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A looming federal government shutdown has some Maine business leaders worried about the potential economic fallout for the state.
“Federal agencies touch many aspects of our privately funded work, from keeping air travel safe to setting fiscal policy,” Joshua Broder, CEO of Tilson, told Mainebiz. “A shutdown is unnecessary and reckless.”
The Portland-based provider of telecommunications consulting, design and build services has a national footprint.
“While Tilson isn’t dependent on direct federal spending, I’m very concerned about the impact of a shutdown of any length and urge Congress to do its job and not put the economy at risk,” said Broder, who was honored as a Mainebiz Business Leader of the Year in 2018.
His comments come as a Republican faction in the U.S. House of Representatives pushes for spending cuts that are opposed by many other members of the same party, raising the specter of the first government shutdown in five years. That limbo lasted a record 35 days, from Dec. 22, 2018, to Jan. 25, 2019.
Andrew Silsby, president and CEO of Kennebec Savings Bank, expressed frustration over Washington’s repeated political stalemates.
“Over the past few years, Congress keeps finding itself at an impasse on funding the government and that causes great disruption for the economy,” he said. “Shutdowns or even the threat of a shutdown creates unnecessary worry and speculation over which services are considered essential or not or if the people will have access to a service or not.”
Arguing that the government should never shut down, Silsby lamented the fact that funding "has become such a political football in recent years.”
“It’s OK to disagree on policy, but simply continuing to fund existing government services should never be interrupted,” he said. “I am hopeful that we can get to a better place with our political discourse to find a way to consistently fund the people’s business.”
To prepare its construction-industry members on what to know in the event of a shutdown, the Associated General Contractors of Maine issued a four-page brief on what companies should know and do.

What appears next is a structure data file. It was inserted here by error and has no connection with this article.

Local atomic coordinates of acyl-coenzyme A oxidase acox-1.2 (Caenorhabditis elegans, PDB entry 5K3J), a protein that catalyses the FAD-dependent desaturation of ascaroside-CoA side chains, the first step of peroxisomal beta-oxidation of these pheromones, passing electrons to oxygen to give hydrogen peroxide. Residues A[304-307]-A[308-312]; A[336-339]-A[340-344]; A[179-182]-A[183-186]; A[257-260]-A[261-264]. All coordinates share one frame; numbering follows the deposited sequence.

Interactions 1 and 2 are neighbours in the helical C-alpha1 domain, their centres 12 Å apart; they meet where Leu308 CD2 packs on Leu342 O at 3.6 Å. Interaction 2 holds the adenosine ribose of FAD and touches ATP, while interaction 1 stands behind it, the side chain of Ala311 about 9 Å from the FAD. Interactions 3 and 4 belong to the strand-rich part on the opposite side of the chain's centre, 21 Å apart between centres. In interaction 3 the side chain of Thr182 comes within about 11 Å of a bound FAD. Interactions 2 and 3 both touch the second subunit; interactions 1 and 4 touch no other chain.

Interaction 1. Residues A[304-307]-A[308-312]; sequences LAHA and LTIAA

The recommendations include establishing a protocol to track and account for all costs incurred in case of a shutdown and how to recover some costs once it ends.
“Our concerns are in the event of a longer shutdown, performance and therefore employment may be affected by non-contracting issues such as access to federal facilities or permitting requiring federal agencies,” said Kelly Flagg, executive director of the Augusta-based trade association.
“Assuming no agreement to fund the government is reached and it the federal government shuts down; AGC will continue to provide updates on construction-specific impacts or considerations concerning a shutdown,” Flagg said.
She also noted that shutdowns are of an undetermined duration, making planning and executing contract commitments extremely difficult for contractors.
“It creates insecurity for employees who don’t know if they’ll receive a paycheck or have work that week and makes commitments from vendors difficult,” she added. “Supply chain disruptions affect projects and ongoing uncertainty means that contractors can’t build their future work programs. All of these impacts have been seen in previous shutdowns and are of concern again today.”
Among large manufacturers, General Dynamics Bath Iron Works (NYSE: GD) in Brunswick does not anticipate any disruptions to its output in case of a shutdown.
The shipyard, ranked Maine's fourth-largest private employer in the 2023 Mainebiz Book of Lists, designs, builds and maintains combat vessels for the U.S. Navy.
“We don’t see any immediate impact on manufacturing,” said BIW spokesman David Hench.
On a wider scale, a shutdown would impact tens of thousands of federal workers in Maine as well as programs and services that are critical to Maine people and businesses.
Data from the U.S. Department of Labor show an average of 16,480 federal government jobs in Maine in 2022, including 6,390 jobs at the Portsmouth Naval Shipyard, 3,230 jobs at the U.S. Postal Service and 1,550 VA Hospital jobs. Those comprise two-thirds of the total, with public administration jobs in national security, courts and administration of federal programs making up the rest.
“There’s a direct impact on federal workers and their families,” said Kate Knox, a shareholder at Bernstein Shur who co-chairs the Portland-based law firm’s government relations practice group.
“Those workers won’t receive their pay, even if their jobs require them to continue working. And while programs such as Medicare and Social Security aren’t impacted, certain child care programs, the Supplemental Nutrition Assistance Program and the WIC Nutrition Program benefits [for women, infants and children] would be affected, meaning some families might not be able to buy the food they need or be able to go to work without child care. Environmental and safety programs and even SBA business loans would be endangered."
On top of those direct impacts, Knox said that the uncertainty around a shutdown and its duration “means that it’s difficult, if not impossible, for the state government and impacted businesses to make mitigation plans.”
She also noted that the state and federal governments are intertwined, “meaning the impacts of a government shutdown go much deeper than what most of us think of as federal programs.”